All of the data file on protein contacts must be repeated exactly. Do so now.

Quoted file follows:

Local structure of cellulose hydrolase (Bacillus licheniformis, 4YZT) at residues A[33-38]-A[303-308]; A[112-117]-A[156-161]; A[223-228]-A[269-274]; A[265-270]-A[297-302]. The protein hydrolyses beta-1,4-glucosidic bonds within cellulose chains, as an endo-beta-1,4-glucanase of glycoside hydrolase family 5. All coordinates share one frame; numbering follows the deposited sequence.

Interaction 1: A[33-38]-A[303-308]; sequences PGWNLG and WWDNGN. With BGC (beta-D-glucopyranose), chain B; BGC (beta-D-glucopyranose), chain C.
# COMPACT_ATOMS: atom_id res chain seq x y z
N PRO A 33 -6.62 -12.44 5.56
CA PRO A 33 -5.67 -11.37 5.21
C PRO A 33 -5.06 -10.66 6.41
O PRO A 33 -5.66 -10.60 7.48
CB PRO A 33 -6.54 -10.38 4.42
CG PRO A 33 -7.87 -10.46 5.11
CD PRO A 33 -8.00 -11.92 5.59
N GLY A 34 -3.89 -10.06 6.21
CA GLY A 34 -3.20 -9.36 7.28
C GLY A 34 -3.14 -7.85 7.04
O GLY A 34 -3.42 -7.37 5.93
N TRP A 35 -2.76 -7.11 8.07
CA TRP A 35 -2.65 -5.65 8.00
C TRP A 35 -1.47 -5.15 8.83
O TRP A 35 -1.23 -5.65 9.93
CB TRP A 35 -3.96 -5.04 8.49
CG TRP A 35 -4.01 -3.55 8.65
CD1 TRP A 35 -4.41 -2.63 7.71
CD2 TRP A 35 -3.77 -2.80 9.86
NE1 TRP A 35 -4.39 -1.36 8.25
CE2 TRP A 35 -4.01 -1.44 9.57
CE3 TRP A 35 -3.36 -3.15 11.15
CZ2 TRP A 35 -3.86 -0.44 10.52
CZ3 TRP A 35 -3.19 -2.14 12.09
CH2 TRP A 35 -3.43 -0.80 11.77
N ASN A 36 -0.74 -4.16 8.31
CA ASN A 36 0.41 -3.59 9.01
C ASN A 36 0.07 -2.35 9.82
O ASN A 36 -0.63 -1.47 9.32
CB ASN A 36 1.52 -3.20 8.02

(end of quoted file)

Local structure of cellulose hydrolase (Bacillus licheniformis, 4YZT) at residues A[33-38]-A[303-308]; A[112-117]-A[156-161]; A[223-228]-A[269-274]; A[265-270]-A[297-302]. The protein hydrolyses beta-1,4-glucosidic bonds within cellulose chains, as an endo-beta-1,4-glucanase of glycoside hydrolase family 5. All coordinates share one frame; numbering follows the deposited sequence.

Interaction 1: A[33-38]-A[303-308]; sequences PGWNLG and WWDNGN. With BGC (beta-D-glucopyranose), chain B; BGC (beta-D-glucopyranose), chain C.
# COMPACT_ATOMS: atom_id res chain seq x y z
N PRO A 33 -6.62 -12.44 5.56
CA PRO A 33 -5.67 -11.37 5.21
C PRO A 33 -5.06 -10.66 6.41
O PRO A 33 -5.66 -10.60 7.48
CB PRO A 33 -6.54 -10.38 4.42
CG PRO A 33 -7.87 -10.46 5.11
CD PRO A 33 -8.00 -11.92 5.59
N GLY A 34 -3.89 -10.06 6.21
CA GLY A 34 -3.20 -9.36 7.28
C GLY A 34 -3.14 -7.85 7.04
O GLY A 34 -3.42 -7.37 5.93
N TRP A 35 -2.76 -7.11 8.07
CA TRP A 35 -2.65 -5.65 8.00
C TRP A 35 -1.47 -5.15 8.83
O TRP A 35 -1.23 -5.65 9.93
CB TRP A 35 -3.96 -5.04 8.49
CG TRP A 35 -4.01 -3.55 8.65
CD1 TRP A 35 -4.41 -2.63 7.71
CD2 TRP A 35 -3.77 -2.80 9.86
NE1 TRP A 35 -4.39 -1.36 8.25
CE2 TRP A 35 -4.01 -1.44 9.57
CE3 TRP A 35 -3.36 -3.15 11.15
CZ2 TRP A 35 -3.86 -0.44 10.52
CZ3 TRP A 35 -3.19 -2.14 12.09
CH2 TRP A 35 -3.43 -0.80 11.77
N ASN A 36 -0.74 -4.16 8.31
CA ASN A 36 0.41 -3.59 9.01
C ASN A 36 0.07 -2.35 9.82
O ASN A 36 -0.63 -1.47 9.32
CB ASN A 36 1.52 -3.20 8.02